Today I went to an exhibit at the new Met Breuer, the Met’s modern art annex in the old Whitney Museum building a few blocks from the Metropolitan Museum of Art. The exhibit is called “Unfinished: Thought Left Visible,” and includes works from the 16th century up through the 21th of paintings, and works in a few other mediums, which appear uncompleted either deliberately, because of a non finito aesthetic, or because the artist never finished the work.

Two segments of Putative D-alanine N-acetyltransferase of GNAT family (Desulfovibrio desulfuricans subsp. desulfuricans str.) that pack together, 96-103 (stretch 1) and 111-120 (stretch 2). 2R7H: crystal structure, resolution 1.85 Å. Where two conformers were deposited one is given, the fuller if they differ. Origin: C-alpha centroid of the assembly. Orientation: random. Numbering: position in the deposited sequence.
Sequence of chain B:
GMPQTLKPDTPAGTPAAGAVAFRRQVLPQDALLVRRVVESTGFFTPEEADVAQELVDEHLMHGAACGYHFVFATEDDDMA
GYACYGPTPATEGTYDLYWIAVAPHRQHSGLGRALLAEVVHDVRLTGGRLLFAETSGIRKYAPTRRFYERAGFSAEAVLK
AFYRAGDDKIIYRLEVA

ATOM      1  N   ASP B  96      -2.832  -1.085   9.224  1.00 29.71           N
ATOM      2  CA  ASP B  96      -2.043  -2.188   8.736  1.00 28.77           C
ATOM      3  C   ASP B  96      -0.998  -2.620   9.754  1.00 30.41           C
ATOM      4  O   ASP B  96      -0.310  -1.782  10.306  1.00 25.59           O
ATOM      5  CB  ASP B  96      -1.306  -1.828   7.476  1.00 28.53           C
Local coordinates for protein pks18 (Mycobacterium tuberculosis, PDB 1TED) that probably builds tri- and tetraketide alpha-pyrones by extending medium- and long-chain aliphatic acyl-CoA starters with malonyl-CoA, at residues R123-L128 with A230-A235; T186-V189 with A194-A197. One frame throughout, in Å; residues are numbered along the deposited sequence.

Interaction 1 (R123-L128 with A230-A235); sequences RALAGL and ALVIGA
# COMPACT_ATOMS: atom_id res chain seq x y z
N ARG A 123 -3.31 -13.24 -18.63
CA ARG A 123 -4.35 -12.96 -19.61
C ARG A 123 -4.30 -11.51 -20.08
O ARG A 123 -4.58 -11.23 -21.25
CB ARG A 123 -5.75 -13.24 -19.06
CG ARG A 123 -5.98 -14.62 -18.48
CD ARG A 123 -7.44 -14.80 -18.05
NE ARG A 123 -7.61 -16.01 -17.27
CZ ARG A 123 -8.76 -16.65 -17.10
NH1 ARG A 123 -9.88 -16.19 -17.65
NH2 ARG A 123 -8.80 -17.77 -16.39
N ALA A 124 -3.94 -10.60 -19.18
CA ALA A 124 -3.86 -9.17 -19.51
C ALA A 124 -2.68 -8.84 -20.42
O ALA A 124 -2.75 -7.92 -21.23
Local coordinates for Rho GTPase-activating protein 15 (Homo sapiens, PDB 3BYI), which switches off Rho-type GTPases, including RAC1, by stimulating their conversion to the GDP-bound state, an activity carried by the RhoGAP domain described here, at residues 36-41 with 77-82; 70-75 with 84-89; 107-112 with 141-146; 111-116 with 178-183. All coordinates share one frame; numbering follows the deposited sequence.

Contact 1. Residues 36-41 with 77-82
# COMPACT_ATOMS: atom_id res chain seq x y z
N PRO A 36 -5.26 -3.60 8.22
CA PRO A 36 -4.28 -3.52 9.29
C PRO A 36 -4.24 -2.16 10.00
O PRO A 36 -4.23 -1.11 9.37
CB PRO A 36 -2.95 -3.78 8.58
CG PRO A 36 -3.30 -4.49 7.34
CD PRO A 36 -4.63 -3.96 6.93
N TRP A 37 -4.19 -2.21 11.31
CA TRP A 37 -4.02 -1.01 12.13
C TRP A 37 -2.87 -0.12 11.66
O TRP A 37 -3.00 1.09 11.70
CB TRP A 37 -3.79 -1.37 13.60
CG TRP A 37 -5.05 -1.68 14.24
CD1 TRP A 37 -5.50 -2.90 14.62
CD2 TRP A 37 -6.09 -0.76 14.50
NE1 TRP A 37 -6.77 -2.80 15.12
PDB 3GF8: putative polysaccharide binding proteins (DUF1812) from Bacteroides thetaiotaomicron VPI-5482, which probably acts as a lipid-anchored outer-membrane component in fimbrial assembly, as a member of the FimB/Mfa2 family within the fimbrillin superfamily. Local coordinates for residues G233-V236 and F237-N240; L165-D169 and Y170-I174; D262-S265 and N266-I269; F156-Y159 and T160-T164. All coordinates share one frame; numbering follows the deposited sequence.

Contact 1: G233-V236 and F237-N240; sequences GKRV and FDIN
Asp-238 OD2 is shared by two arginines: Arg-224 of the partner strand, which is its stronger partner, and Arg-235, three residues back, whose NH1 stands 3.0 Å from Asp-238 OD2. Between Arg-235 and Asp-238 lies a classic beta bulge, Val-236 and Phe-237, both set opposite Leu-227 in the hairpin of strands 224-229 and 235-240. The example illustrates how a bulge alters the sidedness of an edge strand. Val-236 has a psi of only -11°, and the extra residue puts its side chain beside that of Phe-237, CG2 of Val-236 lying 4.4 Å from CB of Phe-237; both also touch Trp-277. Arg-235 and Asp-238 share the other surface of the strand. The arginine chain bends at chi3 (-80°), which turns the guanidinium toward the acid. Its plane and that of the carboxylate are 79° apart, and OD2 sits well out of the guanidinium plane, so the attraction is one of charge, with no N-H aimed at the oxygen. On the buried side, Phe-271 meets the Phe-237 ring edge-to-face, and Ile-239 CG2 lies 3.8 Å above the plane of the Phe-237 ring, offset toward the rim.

What was most interesting to me was that very few of the art works looked “unfinished” to me. Perhaps this is because my eye is so used to paintings that don’t look like photographs, but this must have been a shock for 16th and 17th and 18th century viewers. As for 20th century work, who’s to say they’re unfinished even if the pencil or charcoal marks of the underlying sketch are clearly visible, like a Mondrian. It looks fine to me. A few paintings from the 20th century with large areas of beige blotch are clearly incomplete. For example, a work intended to show the drafting of the treaty that ended the Revolutionary War shows George Washington, Benjamin Franklin, John Jay, and others clearly portrayed, while the two British representatives are missing in the beige blob. What’s revealed is a political moment rather than an artistic one, the refusal of the British to willingly acknowledge the independence of their colony.Most of the “incomplete” works, however, looked good as they are, interesting and final in their own way. Even the five Turners, which are mostly vague areas of color. And the Abstract Expressionists? How can four canvases that are all white be unfinished? There’s an artistic intention that has little to do with the visual.